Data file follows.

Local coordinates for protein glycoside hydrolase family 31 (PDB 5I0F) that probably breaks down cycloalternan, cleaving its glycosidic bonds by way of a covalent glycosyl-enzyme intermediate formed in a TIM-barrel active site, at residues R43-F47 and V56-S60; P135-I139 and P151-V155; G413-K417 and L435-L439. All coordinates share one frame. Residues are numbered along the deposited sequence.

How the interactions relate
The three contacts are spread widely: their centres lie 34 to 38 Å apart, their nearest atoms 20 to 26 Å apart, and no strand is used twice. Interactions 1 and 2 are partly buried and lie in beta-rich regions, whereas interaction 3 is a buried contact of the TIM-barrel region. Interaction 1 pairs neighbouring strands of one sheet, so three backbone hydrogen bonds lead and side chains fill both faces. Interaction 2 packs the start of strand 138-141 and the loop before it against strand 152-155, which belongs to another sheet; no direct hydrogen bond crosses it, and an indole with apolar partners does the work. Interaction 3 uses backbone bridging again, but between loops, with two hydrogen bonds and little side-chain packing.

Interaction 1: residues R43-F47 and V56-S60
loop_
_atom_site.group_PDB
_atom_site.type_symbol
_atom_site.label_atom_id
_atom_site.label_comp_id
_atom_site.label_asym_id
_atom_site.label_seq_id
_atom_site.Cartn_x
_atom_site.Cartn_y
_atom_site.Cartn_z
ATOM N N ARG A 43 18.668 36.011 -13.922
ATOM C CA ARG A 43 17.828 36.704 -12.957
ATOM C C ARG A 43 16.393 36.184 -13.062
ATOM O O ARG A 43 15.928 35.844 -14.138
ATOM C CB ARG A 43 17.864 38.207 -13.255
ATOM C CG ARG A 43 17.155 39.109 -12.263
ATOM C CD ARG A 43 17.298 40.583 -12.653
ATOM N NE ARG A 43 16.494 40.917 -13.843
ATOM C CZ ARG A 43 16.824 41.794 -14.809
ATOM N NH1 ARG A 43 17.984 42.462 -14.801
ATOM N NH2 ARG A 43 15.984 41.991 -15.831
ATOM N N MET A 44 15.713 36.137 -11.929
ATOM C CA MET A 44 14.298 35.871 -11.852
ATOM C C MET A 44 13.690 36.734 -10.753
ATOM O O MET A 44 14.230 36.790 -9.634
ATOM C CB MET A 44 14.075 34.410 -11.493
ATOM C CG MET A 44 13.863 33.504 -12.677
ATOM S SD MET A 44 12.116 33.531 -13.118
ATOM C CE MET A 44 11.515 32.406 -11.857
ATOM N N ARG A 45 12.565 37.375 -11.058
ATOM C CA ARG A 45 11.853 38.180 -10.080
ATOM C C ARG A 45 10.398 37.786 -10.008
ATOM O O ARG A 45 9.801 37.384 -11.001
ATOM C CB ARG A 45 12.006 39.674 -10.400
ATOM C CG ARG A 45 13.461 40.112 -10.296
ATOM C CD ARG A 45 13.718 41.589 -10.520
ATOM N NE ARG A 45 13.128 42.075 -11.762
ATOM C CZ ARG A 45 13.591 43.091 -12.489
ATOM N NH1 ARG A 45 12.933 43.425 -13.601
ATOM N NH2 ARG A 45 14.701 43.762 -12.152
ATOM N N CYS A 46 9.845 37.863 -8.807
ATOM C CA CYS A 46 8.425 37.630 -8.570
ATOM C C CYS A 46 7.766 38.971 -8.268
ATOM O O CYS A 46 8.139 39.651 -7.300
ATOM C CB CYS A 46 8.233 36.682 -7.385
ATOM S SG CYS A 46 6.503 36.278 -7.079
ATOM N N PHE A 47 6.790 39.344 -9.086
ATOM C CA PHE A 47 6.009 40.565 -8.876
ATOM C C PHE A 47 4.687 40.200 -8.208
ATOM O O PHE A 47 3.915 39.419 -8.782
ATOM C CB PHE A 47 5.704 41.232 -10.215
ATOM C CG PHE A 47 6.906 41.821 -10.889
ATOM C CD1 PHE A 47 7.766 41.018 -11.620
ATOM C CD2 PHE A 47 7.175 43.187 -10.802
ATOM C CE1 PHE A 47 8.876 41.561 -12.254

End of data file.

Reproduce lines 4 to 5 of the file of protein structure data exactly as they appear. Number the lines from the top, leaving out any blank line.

Interaction 1: residues R43-F47 and V56-S60
loop_